Shaquem Griffin might have been making headlines for other reasons before the Combine, but with his 4.38 40-yard dash at the 2018 combine, Griffin cemented his place as a prospect worthy of a second-day pick in the NFL draft in April. What remains to be seen, however, is exactly where he will play at the NFL level, and that will likely depend heavily on the defensive scheme; weighing in at 6’1 and 227 pounds, Griffin would likely be somewhat undersized for a 4-3 outside linebacker and while there is the option of bulking up, that would probably be a sub-optimal outcome for everybody involved. If the Panthers were to draft Griffin, could they possibly look to use his speed elsewhere, such as filling an obvious need at safety?
Different schemes ask box defenders to play very differently against the run, with the Panthers largely asking their linebackers to stack and shed going downfield, with the ends being used to set the edge and the tackles aiming to take up blockers and fill their gaps. This was not something that Griffin, whose left hand was amputated at the age of four, excelled at while at UCF, as he did have some issues disengaging when asked to take blockers on head-on; while many linebackers struggle with this, plays like the following are not uncommon from his tape when he is asked to take on blockers in this way:
UCF seemed to realize that this was not his strength and largely used him in situations where he could pursue to the ball carrier. In the Panthers’ system, that ability would likely be best suited to the box safety role that Mike Adams played last season, because in this role he would be able to impact the running game without having to take on blockers with much frequency.
Plays like the above are extremely impressive, taking advantage of Griffin’s straight-line speed to get to the ball carrier; in the Panthers’ system, these would be possible from the in-box safety spot and if he were to be lined up on the edge as often, his ability to pursue through gaps would be very relevant here. From a run defense perspective, at the very least, moving him to the box-safety role would make a lot of sense for the Panthers.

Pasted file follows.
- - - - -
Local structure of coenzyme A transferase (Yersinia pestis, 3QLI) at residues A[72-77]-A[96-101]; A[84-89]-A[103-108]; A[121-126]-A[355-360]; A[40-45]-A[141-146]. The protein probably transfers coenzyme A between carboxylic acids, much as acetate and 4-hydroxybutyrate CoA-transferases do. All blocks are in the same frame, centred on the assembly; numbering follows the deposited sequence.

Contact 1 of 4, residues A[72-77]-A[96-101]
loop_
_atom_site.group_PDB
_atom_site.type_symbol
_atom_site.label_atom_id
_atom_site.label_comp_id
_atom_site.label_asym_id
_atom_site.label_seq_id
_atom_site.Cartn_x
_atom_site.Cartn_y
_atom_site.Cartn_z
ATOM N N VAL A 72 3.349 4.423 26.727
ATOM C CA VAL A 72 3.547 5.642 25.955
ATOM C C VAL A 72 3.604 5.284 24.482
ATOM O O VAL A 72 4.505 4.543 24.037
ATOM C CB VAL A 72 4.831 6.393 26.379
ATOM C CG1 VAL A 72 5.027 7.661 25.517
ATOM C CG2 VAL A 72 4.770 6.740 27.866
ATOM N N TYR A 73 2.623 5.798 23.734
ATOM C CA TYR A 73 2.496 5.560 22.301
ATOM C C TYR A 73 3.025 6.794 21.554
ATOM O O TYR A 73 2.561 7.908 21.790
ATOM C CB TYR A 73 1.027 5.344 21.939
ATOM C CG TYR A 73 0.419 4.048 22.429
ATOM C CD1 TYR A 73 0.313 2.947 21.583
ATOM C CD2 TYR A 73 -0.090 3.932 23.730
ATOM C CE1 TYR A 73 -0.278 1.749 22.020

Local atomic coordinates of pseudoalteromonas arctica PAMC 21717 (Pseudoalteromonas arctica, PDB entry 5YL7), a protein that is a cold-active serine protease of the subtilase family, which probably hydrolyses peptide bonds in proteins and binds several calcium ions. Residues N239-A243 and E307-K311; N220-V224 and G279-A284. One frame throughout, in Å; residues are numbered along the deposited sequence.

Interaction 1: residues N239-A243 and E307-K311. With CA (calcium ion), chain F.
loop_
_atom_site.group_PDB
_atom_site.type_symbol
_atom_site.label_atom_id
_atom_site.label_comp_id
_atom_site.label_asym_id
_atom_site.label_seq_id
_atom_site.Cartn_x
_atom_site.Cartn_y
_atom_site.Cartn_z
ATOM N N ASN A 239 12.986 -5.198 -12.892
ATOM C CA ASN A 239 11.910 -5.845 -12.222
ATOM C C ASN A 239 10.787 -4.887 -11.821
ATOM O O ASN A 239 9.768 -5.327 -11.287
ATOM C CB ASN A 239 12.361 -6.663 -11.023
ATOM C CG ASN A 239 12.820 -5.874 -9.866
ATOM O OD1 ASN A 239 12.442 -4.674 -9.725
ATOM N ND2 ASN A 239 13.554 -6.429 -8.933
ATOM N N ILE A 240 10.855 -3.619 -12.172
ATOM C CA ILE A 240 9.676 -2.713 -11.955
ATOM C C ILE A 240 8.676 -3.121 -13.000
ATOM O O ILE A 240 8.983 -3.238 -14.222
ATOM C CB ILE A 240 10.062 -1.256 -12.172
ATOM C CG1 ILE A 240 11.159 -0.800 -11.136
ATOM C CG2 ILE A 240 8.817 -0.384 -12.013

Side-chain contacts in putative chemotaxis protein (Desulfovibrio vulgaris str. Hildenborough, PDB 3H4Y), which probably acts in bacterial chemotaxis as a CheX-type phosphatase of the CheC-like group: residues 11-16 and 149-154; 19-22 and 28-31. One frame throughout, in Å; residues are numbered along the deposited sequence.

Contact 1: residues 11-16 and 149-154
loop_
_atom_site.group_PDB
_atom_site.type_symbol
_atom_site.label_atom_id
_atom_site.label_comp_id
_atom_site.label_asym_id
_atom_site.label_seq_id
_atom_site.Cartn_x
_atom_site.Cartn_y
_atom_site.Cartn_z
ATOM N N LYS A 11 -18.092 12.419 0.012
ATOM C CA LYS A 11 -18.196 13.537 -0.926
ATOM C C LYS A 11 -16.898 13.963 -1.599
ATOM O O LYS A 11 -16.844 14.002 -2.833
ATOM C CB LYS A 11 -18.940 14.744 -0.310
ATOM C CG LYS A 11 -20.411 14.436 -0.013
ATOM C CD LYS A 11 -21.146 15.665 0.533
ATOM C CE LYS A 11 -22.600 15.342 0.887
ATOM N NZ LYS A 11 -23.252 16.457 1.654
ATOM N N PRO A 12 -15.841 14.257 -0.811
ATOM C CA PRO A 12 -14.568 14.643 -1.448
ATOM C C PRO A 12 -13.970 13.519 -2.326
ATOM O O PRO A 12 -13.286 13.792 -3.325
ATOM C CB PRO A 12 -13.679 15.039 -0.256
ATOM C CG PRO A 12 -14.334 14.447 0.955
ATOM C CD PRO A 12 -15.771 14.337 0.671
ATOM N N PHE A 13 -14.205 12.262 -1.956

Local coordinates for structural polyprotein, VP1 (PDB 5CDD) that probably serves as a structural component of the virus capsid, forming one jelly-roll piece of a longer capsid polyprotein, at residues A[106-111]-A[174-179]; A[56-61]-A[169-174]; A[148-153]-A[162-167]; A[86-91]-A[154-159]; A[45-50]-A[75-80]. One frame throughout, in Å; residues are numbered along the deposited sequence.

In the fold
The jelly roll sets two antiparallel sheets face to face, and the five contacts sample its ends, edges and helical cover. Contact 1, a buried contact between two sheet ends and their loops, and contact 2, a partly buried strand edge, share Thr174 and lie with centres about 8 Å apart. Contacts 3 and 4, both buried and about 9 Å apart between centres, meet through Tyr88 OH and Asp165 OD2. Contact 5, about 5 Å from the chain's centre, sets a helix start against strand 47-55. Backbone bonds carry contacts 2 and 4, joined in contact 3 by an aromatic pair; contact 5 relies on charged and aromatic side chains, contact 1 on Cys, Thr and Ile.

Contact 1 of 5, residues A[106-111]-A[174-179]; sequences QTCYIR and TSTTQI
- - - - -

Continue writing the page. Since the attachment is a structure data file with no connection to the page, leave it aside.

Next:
Griffin wasn’t used extensively in coverage during his time at UCF, as they largely looked to use his speed as a pass rusher and while some 3-4 teams might want to use him as a designated pass rusher on passing downs, the Panthers don’t tend to use specialized pass rushing linebackers in this way. Even if he played outside linebacker in the Panthers system, he would still be asked to drop into coverage on most passing downs. His ability to get to the quarterback should be something that they could use whether he plays at linebacker or safety, but if the Panthers are going to use him in any significant way, he is going to need to cover.
While he is clearly very fast in a straight line, his lateral agility is somewhat unclear and there will also be the mental jump from what he was asked to do in coverage in college to what he will be asked to do in the NFL. Plays like the following will have NFL teams a little concerned about his natural feel for coverage but, quite frankly, teams are going to have to work him out extensively in order to grasp his coverage potential. What is true, however, is that this will be the same whether he plays linebacker or safety for the Panthers.
While it is hardly conclusive, Griffin did look pretty good playing safety in high school…